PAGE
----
Pleioblastus pygmaeus
Common Name: dwarf fern-leaf bamboo 
Type: Ornamental grass
Family: Poaceae
Native Range: Unknown in wild
Zone: 5 to 10
Height: 1.00 to 1.50 feet
Spread: 1.50 to 2.50 feet
Bloom Time: Non-flowering
Bloom Description: Rarely flowers
Sun: Part shade to full shade
Water: Medium
Maintenance: High
Suggested Use: Ground Cover, Naturalize
Flower: Insignificant
Other: Winter Interest
Tolerate: Drought, Heavy Shade, Black Walnut, Air Pollution


Grow in average, medium moisture, well-drained soil in part shade to full shade. Tolerates wide range of soil conditions. Very invasive. If left undisturbed, can form large colonies or patches. Fertilizing this plant may be tantamount to throwing gasoline on a fire. If planted in an area where unlimited spread is not acceptable, underground barriers should be employed to control outward growth. Evergreen in warm southern climates. Shows green foliage color in mild St. Louis winters, but turns brown and may die to the ground in harsh winters. Remove dead culms (stems) in spring after new growth begins. Can be mowed to the ground every 2-3 years to restore vitality in the event plants become too scraggly. Space starter plants 12-24" apart.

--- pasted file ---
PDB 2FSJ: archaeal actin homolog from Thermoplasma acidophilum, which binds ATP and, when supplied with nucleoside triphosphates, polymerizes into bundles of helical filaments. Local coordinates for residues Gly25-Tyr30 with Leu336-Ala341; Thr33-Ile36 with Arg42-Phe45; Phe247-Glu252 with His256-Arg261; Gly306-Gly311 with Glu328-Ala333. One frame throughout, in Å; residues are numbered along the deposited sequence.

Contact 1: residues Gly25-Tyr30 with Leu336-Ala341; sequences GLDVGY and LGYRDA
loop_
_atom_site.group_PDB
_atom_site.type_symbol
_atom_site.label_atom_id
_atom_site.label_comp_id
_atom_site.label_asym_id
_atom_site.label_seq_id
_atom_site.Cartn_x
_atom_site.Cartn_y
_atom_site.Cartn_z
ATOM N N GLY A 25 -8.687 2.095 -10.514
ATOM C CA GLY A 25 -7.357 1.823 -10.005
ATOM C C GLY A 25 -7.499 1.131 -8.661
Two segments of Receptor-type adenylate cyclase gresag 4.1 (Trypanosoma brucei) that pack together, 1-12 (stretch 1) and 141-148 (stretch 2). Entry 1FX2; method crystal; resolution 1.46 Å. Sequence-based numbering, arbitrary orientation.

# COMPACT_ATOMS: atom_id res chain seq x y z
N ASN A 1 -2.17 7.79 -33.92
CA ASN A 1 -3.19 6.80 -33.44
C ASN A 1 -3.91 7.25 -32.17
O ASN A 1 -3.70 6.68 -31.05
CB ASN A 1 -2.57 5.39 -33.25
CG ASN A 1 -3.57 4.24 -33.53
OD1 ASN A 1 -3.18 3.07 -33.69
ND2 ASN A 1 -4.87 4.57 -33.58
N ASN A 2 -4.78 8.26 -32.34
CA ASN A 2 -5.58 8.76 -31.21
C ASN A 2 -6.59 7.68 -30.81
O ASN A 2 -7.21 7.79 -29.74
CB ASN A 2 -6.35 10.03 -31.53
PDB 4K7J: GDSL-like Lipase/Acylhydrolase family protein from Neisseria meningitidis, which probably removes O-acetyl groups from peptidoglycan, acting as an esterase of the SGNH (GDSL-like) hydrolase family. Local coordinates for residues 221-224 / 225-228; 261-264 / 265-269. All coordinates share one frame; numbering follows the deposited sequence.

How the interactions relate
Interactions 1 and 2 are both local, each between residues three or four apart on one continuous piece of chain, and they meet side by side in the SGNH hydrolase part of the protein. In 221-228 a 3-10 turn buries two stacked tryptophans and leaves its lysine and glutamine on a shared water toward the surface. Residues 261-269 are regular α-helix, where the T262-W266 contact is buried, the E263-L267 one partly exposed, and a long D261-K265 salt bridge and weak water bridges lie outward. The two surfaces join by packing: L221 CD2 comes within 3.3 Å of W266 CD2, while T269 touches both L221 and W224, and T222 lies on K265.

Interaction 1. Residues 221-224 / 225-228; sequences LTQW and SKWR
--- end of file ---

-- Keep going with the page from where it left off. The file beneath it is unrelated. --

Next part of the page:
Noteworthy Characteristics

Pleioblastus pygmaeus, commonly called pygmy bamboo, is classified as a dwarf running bamboo in that rhizomes from the parent plant spread rampantly in all directions from the plant forming an underground network from which new shoots periodically appear. Typically grows only 12-18" tall. Features slender, erect, pencil-sized (1/8" diameter), green culms which are divided into segments by distinctive, purplish nodes. Bright green, palm-shaped leaves (to 5" long) with serrated margins. Plants infrequently flower. Sometimes sold as Sasa pygmaea or Arundinaria pygmaea.

Genus name comes from the Greek words pleios meaning more and blastos meaning bud with reference to the several buds, later shoots at each node.

Specific epithet means small or dwarf.


No serious insect or disease problems. Aphids, spider mites, mealybugs and scale are sometimes observed.


Excellent ground cover for areas where invasive spread is either desirable or acceptable or where appropriate barriers have been installed. A good plant for erosion control on slopes and banks. Leave undisturbed to roam in woodland gardens.